Salesians Secondary school is a mixed secondary school in Limerick with 713 students and 60 staff members. Having undertaken the biodiversity theme in 2017 Salesians were awarded the Green-Schools Biodiversity flag in May 2019.
There are seven crucial steps to compete before being awarded a Green Flag. Here is how Salesians went about the process.
Step 1: Green-Schools Committee
Firstly, a Green-Schools Committee was set up. The committee is made up of a mixture of students and staff members. There are four first year students, four second year students and six sixth year students. It also includes three teachers and two caretakers. Each year the committee advertise for new members at the school’s extra- curricular fair and in the school newsletter. New members are invited to join, and members may stay on the committee throughout their school career. The committee has divided up roles which include Chairperson, Vice Chairperson, PRO, Treasurer, Vice-Treasurer and members.
The committee meets weekly to organise Green-Schools activities and to direct the school through the process of achieving the Green-Schools Biodiversity Flag.
Step 2: Environmental Review
The first step for the committee was assessing the current situation in the school regarding students’ knowledge of biodiversity and what areas of the school had existing areas of biodiversity or the potential to create more. To get started they:
- Carried out an awareness survey to find out what students already knew about biodiversity. The transition year students in the school helped to carry these out with the other classes.
- Created a habitat map of the school and its grounds which showed the different areas of habitats within the school and identified any plants they could grow within those areas.
- They also checked back in with the four previous themes the school had achieved Green Flags for (Litter and Waste, Energy, Water and Travel) to see if there were any areas the Biodiversity theme would overlap and link in.
Step 3: Action Plan
Based on what they had learned from the environmental review the committee created an action plan to improve biodiversity and knowledge of it within the school. This listed the actions they would take, who would be responsible for carrying it out and the timeframe it would be completed in. Different classes and groups in the school undertook several practical improvements in the school garden.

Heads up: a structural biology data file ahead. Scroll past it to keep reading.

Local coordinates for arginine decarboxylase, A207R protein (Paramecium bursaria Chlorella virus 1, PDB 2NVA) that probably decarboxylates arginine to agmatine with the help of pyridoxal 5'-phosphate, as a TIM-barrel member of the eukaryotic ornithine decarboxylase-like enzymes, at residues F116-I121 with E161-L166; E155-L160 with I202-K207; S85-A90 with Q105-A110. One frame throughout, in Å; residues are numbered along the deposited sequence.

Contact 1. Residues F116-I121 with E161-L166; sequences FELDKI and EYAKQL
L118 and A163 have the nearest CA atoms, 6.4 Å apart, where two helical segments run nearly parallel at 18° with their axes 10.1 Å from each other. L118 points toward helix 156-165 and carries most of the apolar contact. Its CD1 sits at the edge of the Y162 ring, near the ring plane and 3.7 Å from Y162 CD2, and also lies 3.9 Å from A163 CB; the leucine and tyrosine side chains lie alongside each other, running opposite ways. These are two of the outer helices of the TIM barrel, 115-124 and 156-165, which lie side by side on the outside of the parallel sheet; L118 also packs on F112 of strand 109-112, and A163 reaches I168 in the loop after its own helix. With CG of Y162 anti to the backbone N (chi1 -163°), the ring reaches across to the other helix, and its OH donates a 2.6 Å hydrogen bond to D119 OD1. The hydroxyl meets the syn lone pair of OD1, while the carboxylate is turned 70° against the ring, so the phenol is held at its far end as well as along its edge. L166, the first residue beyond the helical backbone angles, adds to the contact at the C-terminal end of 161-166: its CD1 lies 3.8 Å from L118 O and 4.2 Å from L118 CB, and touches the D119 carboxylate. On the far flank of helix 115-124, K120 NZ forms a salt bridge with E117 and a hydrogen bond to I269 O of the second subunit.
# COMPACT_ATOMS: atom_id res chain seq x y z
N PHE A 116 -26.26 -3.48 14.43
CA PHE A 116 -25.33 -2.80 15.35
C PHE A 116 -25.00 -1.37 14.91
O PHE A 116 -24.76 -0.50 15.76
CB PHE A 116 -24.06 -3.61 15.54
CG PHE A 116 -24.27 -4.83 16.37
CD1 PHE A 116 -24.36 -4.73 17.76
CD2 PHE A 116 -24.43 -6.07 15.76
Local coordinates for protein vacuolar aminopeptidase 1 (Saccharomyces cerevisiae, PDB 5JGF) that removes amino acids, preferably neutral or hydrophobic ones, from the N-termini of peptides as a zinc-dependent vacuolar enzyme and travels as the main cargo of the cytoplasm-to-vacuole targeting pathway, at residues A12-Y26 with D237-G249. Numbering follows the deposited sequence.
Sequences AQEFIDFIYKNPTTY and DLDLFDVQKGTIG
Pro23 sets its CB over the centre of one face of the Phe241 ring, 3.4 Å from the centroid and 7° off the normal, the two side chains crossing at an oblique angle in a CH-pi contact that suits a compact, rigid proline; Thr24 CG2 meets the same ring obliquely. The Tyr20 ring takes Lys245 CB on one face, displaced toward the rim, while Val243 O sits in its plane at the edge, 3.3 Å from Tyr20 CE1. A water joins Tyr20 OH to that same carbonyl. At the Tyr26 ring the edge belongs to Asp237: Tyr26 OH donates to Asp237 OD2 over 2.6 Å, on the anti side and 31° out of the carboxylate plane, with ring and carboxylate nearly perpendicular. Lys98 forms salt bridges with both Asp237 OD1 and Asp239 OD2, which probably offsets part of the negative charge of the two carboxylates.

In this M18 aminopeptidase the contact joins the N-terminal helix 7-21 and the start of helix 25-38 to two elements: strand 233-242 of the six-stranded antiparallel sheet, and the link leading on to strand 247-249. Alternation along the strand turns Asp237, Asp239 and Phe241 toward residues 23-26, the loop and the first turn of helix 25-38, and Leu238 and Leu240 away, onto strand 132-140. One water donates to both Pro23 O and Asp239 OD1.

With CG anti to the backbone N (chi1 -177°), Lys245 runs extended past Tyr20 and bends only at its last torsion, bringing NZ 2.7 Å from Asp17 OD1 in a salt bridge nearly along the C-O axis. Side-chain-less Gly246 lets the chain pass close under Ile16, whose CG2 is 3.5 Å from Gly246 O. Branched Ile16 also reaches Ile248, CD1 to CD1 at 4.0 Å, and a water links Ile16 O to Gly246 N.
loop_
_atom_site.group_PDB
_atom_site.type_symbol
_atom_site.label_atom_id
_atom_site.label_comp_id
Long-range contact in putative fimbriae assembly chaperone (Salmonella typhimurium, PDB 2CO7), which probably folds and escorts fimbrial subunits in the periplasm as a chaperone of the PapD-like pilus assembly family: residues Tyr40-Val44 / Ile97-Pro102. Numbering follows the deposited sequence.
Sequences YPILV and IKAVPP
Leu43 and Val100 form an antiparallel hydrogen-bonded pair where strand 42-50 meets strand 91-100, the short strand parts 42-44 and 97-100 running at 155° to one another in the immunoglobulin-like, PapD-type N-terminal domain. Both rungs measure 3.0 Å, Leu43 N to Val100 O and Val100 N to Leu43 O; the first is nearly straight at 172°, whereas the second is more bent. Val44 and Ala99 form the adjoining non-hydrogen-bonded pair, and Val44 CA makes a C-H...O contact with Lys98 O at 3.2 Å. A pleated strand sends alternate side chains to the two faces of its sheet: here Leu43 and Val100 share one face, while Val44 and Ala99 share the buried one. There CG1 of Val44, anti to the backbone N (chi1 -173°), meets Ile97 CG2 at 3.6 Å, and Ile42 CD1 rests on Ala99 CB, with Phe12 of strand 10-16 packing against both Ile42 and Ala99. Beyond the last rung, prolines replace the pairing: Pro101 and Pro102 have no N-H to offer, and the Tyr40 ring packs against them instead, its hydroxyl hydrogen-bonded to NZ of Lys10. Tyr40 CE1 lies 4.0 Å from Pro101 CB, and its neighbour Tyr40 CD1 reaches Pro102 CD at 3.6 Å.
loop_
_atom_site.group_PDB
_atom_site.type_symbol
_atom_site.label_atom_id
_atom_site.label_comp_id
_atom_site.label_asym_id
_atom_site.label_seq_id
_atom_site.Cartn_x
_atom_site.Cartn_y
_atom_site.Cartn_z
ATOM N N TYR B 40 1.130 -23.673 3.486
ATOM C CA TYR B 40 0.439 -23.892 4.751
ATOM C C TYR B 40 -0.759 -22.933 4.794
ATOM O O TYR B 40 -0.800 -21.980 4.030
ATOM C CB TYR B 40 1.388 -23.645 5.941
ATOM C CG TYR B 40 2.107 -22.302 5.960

- The art and woodwork classes were involved in designing and creating two large planting areas made from old tyres.
- A group of students with ASD were involved in working with the herb gardens, planting vegetables and creating new planters.
- Overall the school created eight new planters. They also planted 20 trees/shrubs. To help manage the garden sustainably the school created two compost heaps.
- They also created four log piles to encourage insects, small animals and hibernating animals around the school grounds.
The school held a Day of Action which got lot of different classes involved. One of the teachers led planting workshops for groups of first year students and there was a biodiversity orienteering activity organised partly by the transition year students.
The school also invited several nature experts in to provide workshops to the students to teach them about and to get them more engaged with biodiversity. This included taking part in the LEAF (Learning About Forests) programme which the students found very hands-on and helpful in identifying habitats and species in their school grounds.
Step 4: Monitoring and Evaluation
The committee conducted the biodiversity awareness survey at the beginning and at the end of the two-year process to chart the progress and see how much students in the school had learned about biodiversity.
They found there was a large increase in the students who were able to correctly answer questions regarding biodiversity at the end of the two-year cycle – see chart on right.
The school noticed an increase in certain animals in the school grounds including butterflies and robins.
They also completed a second habitat map to note where changes and improvements had been made to the school grounds.
The committee also continued to monitor the changes put into place for the previous four themes including:
- Using raffle tickets to encourage the correct use of recycling bins
- Upgrading signs in classrooms encouraging students and staff to turn off lights, projectors etc when not in use.
- Installing a second water fountain to encourage the refilling of water bottles instead of buying bottled water.
- Placing bike racks in front of reception for the safety of parked bicycles to encourage students and staff to cycle to school.
Step 5: Curriculum Work
During the process of undergoing work towards the Biodiversity Green Flag the school found that the activities involved fit in with many parts of the curriculum including:
- Woodwork: Making planters for the garden
- Art: Designing and creating items for the garden
- Biology: Identifying different species of plants and animals, learning about different habitats and ecosystems
Step 6: Involving and Informing
The committee used a variety of methods to keep everyone in the school and the wider community up to date on the Green-Schools biodiversity activities.
- There was a regularly updated Green-Schools notice board.
- They also had updates in “Tutor News”, a weekly bulletin for students, staff and parents which was emailed out to everyone.
- Pictures of Green-Schools news was featured on the television screens in the school’s central area.
- Staff were kept updated during staff meetings.
- News and activities were featured on the school website and Facebook page.
- Some details of events and news about Green- Schools activities were also sent to the local press.
Step 7: Green Code
Salesians kept it short and sweet with their Biodiversity Green Code:
Little differences make a big difference